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Wicked Women:

Notorious, Mischievous, and Wayward Ladies from the Old West


Libby Thompson twirled gracefully around the dance floor of the Sweetwater Saloon in Sweetwater, Texas. A banjo and piano player performed a clumsy rendition of the house favorite, “Sweet Betsy From Pike.” Libby made a valiant effort to match her talent with the musician’s limited skills. The rough crowd around her was not interested in the out of tune playing; their eyes were fixed on the billowing folds of her flaming red costume. The rowdy men hoped to catch a peek at Libby’s shapely, bare legs underneath the yards of fabric on her skirt. Libby was careful to only let them see enough to keep them interested.

Many of the cowboy customers were spattered with alkali dust, grease, or plain dirt. They stretched their eager unkempt hands out to touch Libby as she pranced by, but she managed to avoid all contact. At the end of the performance, she was showered with applause, cheers, and requests to see more. Libby was not in an obliging mood. She smiled, bowed, and hurried past the enthusiastic audience as she made her way to the bar for a drink.

A surly bartender served her a glass of apple whiskey, and she headed off to the back of the room with her beverage. When she wasn’t entertaining patrons, Libby could be found at her usual corner spot by the stairs. A large, purple, velvet chair waited for her there along with her pets, a pair of prairie dogs. As Libby walked through the mass of people to her spot, she saw three grimy, bearded men surrounding her seat. One of the inebriated cowhands was poking at her animals with a long stick.

“Boys, I’d thank you kindly to stop that,” she warned the unruly trio. The men turned to see who was speaking then broke into a hearty laugh once they saw her. Ignoring the dancer they resumed their harassment of the small dogs. The animals batted the stick back as it neared them, and each time the men would erupt with laughter.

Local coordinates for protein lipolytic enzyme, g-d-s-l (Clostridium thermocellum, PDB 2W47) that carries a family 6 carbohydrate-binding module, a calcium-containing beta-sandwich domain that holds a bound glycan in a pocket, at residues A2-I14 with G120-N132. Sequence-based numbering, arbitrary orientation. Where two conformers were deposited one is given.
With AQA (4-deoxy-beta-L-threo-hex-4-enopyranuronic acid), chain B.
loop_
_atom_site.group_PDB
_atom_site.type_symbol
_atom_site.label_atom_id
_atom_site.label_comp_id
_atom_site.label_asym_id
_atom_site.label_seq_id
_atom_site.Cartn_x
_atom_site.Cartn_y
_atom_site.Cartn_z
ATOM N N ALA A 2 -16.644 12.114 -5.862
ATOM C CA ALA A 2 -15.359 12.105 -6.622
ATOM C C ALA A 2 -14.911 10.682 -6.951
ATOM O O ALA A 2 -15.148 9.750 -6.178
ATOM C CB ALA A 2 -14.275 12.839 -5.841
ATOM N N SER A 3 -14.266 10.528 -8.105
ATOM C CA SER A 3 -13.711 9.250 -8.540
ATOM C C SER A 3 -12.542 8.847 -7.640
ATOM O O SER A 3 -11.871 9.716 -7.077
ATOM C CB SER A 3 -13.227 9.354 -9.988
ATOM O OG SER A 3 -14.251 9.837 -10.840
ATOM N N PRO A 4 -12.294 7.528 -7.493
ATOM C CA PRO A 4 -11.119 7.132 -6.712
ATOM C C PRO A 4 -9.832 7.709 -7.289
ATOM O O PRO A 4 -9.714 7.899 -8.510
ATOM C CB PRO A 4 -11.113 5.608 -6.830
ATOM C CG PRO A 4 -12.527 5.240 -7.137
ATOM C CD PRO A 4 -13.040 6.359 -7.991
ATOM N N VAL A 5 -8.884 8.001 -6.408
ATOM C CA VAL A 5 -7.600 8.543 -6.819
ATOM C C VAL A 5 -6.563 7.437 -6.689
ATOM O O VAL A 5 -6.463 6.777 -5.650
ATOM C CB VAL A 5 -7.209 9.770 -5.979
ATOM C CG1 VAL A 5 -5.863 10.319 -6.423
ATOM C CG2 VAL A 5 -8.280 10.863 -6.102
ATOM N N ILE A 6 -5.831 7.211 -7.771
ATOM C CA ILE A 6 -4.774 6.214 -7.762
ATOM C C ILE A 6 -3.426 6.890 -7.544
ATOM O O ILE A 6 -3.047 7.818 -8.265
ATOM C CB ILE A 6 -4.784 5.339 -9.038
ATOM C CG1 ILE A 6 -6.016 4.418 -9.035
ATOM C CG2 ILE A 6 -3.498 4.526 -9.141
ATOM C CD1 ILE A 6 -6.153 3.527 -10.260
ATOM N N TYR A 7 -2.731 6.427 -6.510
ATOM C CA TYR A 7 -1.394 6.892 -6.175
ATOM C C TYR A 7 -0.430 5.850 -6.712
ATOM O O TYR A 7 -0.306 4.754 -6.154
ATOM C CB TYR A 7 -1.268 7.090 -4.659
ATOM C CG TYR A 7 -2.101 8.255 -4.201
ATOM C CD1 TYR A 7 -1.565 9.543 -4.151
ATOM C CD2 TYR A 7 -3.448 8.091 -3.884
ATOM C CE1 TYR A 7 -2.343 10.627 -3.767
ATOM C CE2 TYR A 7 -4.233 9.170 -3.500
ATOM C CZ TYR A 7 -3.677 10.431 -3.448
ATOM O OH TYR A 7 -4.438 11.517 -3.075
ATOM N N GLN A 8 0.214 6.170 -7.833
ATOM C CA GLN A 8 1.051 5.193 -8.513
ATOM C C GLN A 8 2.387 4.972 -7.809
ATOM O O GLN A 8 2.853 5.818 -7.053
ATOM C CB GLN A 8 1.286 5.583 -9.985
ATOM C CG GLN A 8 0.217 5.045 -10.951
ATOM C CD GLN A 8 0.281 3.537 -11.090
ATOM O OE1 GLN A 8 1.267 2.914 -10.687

Libby watched the three for a few moments then slowly reached into her drawstring purse and removed a pistol. Pointing the gun at the men she said, “Don’t make me ask you again.” The drunken cowhands turned to face Libby, and she aimed her pistol at the head of the man with the stick. Laughing, the man told her to “go to hell.” “I’m on my way,” she responded, pulling the hammer back on the gun. “But I don’t mind sending you there first so you can warn them,” she added. The cowboy dropped the stick, and he and his friends backed away from Libby’s chair. One by one they staggered out the saloon. Libby put the gun back into her purse, scooped up her frightened pets, scratched their heads, and kissed them repeatedly.



Wicked Women

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To learn more about the wild ladies on the rugged frontier read

Wicked Women:

Notorious, Mischievous, and Wayward Ladies from the Old West